Jones next complains the trial court misstated certain testimony in instructing the jury. Assuming this is correct, the inadvertence was not of sufficient consequence to constitute fundamental error or to impinge on Jones' right to a fair trial, and no objection was entered to the now complained-of instruction. Moreover, the court carefully charged it was the jury's recollection of the testimony that governed.
Next, it is complained the court erred in its charge on causal connection between the arson and the death when it stated: "If you believe beyond a reasonable doubt that he willfully and maliciously set fire to the dwelling, you must find the defendant guilty of arson. If you find the defendant guilty of arson, and you believe beyond a reasonable doubt that there was a causal connection between the arson and the death of Sean McKinnon, then under the statute the defendant is guilty of murder in the first degree. However, you may find him guilty of murder in the second degree." [Emphasis supplied.]
It is true the court did not adequately explain the concept of criminal causation, however, throughout the trial it was not disputed that the death was caused by the fire. Furthermore, counsel failed to call the inadequacy to the court's attention, or to request additional instructions. Additionally, no objection to the charge was entered. Under the circumstances, this assignment of error will not be sustained.
Finally, Jones attacks the application of the felony-murder rule in cases where death is only proximately related to the felony. This issue is carefully discussed in Commonwealth v. Yuknavich, 448 Pa. 502, 295 A.2d 290 (1972), and elaboration is unnecessary here.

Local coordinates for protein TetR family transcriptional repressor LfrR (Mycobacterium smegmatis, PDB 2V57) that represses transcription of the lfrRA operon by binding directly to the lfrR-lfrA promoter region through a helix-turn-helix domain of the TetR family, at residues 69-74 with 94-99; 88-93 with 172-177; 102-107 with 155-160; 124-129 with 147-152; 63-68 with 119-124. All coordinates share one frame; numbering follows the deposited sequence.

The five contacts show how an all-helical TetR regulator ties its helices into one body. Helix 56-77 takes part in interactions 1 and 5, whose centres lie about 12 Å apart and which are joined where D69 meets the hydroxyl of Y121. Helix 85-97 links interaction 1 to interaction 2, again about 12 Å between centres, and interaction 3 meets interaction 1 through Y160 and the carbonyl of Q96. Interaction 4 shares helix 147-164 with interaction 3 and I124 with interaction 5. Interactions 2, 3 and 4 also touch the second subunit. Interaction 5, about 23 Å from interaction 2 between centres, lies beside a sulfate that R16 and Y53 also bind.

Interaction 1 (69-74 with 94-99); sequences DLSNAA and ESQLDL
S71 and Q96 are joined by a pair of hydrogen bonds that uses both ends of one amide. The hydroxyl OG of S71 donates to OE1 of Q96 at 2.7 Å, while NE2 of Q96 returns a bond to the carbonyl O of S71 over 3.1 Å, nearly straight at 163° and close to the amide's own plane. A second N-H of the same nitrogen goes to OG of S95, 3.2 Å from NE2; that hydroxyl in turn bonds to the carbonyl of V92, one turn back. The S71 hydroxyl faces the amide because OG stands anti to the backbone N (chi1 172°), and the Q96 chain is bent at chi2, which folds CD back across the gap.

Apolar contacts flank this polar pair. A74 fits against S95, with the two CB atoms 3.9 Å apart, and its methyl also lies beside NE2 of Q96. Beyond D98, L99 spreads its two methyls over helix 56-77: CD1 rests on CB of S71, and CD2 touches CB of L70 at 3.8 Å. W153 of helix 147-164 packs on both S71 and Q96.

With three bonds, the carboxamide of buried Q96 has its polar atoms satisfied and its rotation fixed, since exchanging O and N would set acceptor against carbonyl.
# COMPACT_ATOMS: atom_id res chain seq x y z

Judgment of sentence affirmed.
Appeal in No. 384 is quashed.
Judgment of sentence affirmed; appeal in No. 384 quashed.
[ 450 Pa. Page 452]
Concurring Opinion by Mr. Justice Pomeroy:
I concur in the decision of the court, and join in its opinion except for the portion dealing with the court's failure to instruct on voluntary manslaughter. I think that, if requested, it would have been reversible error on the part of the trial court not to charge that voluntary manslaughter was a verdict which was within the power of the jury to return, even though there was no evidence to support such a finding. See Commonwealth v. Matthews, 446 Pa. 65, 285 A.2d 510 (1971) (dissenting opinions of Mr. Justice Roberts and of the writer); Commonwealth v. Banks, 447 Pa. 356, 364, 285 A.2d 506 (1971) (dissenting opinion of the writer, joined by Mr. Justice Roberts); Commonwealth v. Davis, 449 Pa. 468, 297 A.2d 817 (1972) decided this day (opinions of Mr. Justice Roberts and of the writer in opposition to order of affirmance); and Commonwealth v. Kenney, 449 Pa. 562, 297 A.2d 794 (1972), decided this day (dissenting opinion of Mr. Justice Roberts, joined by the writer).
Dissenting Opinion by Mr. Justice Manderino:
I dissent. It was error for the trial court not to charge the jury on involuntary manslaughter. Involuntary manslaughter is defined as the killing of another without malice and unintentionally, but in the course of some unlawful act not amounting to a felony . . . or negligently doing some act lawful in itself. Commonwealth v. Mayberry, 290 Pa. 195, 138 A. 686 (1927). The jury, as triers of fact, could have found that the death occurred as a result of a negligent act, since there was evidence that the fire was accidently set by the act of placing the can of gasoline too near the "hotplate". It was within the province of the jury to either believe or disbelieve this testimony, and decide
[ 450 Pa. Page 453]
whether negligence was present. The court erred by taking this consideration away from the jury by instructing them not to consider involuntary manslaughter as a possible verdict.
The trial court also improperly deprived the defendant of a jury trial on the issue of malice which is a necessary element of murder and must always be decided by the jury. See Commonwealth v. Yuknavich, 448 Pa. 502, 295 A.2d 290 (1972) (concurring opinion by Justice Manderino).